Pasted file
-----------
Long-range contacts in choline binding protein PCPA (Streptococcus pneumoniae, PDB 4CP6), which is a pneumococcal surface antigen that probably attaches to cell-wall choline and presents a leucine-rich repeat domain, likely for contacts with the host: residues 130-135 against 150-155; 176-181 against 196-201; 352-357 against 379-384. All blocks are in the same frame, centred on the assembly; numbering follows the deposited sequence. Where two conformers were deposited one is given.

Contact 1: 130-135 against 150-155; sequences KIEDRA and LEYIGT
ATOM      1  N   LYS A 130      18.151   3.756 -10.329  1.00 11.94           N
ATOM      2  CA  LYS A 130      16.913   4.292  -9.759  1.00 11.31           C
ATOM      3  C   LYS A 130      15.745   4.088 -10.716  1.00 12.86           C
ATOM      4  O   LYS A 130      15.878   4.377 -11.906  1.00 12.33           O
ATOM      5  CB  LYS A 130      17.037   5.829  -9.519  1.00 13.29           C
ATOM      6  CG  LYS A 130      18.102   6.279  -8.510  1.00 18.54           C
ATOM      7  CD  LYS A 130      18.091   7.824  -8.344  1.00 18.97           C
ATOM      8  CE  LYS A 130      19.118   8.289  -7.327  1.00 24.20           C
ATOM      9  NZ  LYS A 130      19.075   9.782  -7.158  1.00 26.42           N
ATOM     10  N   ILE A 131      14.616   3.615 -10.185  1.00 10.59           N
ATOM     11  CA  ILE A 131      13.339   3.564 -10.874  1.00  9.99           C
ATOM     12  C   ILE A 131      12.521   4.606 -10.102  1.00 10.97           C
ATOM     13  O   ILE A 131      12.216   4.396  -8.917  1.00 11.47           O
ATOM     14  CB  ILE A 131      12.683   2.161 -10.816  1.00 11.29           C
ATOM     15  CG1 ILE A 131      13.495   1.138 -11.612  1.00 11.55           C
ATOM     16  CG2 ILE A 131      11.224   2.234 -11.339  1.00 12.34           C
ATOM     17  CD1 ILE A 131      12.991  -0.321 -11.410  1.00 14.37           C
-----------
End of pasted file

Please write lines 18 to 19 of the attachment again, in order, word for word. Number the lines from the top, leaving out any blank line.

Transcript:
ATOM     16  CG2 ILE A 131      11.224   2.234 -11.339  1.00 12.34           C
ATOM     17  CD1 ILE A 131      12.991  -0.321 -11.410  1.00 14.37           C